• Class b network address – Class B addresses use the first two octets of the IP address as their Net ID and the last two octets as the Host ID. The first two bits of the first octet are always set to binary 10, so there are a maximum of 16,384 (14-bits) Class B networks. The first octet of a Class B address has values from 128 to 191. The introduction of Class B networks expanded the number of networks but it soon became clear that a further level would be needed. Each Class B network can support a maximum of 65,536 unique hosts on its network. The range of host addresses is from 128.0.0.0 to 191.255.255.255.

  • Class C network address – Class C addresses use the first three octets of the IP address as their Net ID and the last octet as their Host ID. The first three bits of the first octet are set to binary 110, so almost 2.1 million (21-bits) Class C networks are available. The first octet of a Class C address has values from 192 to 223. These are most common for smaller networks which don’t have many unique hosts. Each Class C network can support up to 256 (8-bits) unique hosts. The range of host addresses is from 192.0.0.0 to 223.255.255.255.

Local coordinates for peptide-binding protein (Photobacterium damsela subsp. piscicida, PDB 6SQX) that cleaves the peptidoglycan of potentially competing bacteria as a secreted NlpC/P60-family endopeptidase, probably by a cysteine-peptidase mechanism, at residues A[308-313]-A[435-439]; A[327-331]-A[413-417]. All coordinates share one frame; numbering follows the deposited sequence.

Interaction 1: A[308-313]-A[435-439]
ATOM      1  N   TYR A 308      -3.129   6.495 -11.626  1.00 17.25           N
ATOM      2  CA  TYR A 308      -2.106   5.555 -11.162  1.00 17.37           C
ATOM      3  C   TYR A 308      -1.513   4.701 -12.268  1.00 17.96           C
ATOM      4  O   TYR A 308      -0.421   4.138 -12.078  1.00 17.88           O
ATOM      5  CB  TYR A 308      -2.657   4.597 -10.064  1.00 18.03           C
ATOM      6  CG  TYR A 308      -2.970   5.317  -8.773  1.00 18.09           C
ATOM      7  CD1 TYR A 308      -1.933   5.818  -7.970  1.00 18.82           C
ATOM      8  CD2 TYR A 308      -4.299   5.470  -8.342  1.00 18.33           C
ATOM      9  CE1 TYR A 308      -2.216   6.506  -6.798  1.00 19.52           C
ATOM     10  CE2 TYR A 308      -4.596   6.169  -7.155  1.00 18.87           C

what is a name resolution?

Name Resolution is used to convert numerical IP address values into a human-readable format known as the hostname. For example, 104.95.85.15 is the numerical IP address that refers to the hostname whitehouse.gov. Hostnames are much easier to remember!